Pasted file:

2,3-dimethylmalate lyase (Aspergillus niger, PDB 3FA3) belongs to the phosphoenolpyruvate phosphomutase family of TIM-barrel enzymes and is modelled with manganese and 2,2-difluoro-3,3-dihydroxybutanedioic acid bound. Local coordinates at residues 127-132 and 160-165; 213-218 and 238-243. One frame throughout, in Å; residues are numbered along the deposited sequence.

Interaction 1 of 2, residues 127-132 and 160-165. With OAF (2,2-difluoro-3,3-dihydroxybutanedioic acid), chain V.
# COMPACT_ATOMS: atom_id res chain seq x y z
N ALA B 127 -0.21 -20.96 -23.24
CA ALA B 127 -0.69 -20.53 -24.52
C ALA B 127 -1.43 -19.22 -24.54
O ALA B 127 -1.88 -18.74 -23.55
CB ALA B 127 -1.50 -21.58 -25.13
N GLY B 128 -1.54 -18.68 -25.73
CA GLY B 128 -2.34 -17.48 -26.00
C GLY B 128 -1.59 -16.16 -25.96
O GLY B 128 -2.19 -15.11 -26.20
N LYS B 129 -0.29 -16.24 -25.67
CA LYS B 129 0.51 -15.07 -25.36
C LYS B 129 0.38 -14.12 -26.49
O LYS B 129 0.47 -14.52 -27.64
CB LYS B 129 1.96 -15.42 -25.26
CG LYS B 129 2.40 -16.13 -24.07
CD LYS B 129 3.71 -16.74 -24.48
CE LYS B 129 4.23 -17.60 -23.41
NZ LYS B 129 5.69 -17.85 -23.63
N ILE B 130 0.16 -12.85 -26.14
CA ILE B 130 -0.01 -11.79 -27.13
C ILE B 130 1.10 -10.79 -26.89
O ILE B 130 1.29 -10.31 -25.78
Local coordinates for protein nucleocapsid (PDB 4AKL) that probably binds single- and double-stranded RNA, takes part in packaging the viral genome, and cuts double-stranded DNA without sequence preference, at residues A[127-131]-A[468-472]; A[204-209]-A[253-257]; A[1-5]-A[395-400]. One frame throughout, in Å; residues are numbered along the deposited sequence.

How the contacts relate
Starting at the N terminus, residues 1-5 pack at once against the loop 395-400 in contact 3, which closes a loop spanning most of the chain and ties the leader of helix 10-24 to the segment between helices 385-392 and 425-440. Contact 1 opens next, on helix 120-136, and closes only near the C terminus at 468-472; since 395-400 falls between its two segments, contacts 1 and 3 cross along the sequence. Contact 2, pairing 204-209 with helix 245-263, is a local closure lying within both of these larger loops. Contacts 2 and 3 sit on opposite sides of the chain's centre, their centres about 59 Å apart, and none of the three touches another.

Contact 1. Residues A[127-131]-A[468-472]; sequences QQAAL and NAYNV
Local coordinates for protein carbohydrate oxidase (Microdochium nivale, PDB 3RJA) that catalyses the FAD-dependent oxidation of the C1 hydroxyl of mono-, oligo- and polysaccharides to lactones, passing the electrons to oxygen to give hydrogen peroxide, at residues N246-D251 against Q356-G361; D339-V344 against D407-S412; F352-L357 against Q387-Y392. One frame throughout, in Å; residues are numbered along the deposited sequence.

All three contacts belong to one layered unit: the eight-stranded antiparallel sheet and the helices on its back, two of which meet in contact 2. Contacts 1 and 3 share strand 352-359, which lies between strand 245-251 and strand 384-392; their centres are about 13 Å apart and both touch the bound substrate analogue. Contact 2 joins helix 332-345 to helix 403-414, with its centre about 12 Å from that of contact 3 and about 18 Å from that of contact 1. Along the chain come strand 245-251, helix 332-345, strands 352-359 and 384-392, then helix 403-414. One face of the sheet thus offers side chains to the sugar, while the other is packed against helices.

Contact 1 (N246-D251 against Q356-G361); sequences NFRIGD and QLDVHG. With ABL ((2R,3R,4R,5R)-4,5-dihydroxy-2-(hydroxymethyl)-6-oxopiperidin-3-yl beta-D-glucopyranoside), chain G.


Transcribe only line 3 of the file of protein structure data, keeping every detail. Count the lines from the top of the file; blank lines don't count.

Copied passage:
# COMPACT_ATOMS: atom_id res chain seq x y z